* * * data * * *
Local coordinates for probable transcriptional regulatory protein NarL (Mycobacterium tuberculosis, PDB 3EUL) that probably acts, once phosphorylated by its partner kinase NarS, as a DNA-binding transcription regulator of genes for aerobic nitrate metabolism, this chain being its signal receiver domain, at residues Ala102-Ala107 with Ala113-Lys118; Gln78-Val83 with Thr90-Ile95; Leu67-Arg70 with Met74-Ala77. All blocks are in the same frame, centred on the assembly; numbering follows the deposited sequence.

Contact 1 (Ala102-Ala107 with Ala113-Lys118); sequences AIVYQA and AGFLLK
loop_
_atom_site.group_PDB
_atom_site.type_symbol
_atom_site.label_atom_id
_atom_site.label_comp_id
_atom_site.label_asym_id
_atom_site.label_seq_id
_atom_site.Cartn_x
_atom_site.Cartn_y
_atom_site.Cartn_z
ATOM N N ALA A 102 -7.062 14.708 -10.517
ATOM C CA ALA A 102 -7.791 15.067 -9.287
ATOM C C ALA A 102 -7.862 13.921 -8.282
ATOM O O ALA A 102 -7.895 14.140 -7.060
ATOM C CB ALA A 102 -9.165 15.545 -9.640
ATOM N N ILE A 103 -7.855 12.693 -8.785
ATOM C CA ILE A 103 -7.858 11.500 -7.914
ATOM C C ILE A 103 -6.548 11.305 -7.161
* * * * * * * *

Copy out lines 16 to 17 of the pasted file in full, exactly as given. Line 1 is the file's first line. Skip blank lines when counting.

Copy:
ATOM O O ALA A 102 -7.895 14.140 -7.060
ATOM C CB ALA A 102 -9.165 15.545 -9.640